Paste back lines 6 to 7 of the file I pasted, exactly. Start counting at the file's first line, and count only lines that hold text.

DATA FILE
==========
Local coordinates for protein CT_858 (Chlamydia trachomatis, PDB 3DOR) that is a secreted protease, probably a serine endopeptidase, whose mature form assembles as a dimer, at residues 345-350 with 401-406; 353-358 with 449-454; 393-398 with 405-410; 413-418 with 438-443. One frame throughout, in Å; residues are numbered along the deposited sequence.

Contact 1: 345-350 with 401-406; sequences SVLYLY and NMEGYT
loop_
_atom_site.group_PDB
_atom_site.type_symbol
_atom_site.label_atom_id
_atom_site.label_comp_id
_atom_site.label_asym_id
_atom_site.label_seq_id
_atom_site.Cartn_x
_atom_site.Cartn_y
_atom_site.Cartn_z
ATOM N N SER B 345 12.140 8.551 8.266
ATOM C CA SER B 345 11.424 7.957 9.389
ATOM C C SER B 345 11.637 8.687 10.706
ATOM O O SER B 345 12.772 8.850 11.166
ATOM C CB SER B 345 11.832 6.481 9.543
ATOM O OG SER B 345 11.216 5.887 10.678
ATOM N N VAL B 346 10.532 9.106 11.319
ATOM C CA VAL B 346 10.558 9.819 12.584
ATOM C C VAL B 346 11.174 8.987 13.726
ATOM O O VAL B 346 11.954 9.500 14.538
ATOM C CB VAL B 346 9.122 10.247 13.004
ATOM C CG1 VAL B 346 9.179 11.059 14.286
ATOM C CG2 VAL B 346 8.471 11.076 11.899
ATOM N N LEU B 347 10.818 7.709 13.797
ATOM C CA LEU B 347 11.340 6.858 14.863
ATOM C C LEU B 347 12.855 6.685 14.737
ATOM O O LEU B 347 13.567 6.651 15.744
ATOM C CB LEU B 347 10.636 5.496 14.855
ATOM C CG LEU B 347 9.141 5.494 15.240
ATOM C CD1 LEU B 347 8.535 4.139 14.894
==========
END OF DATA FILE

_atom_site.label_atom_id
_atom_site.label_comp_id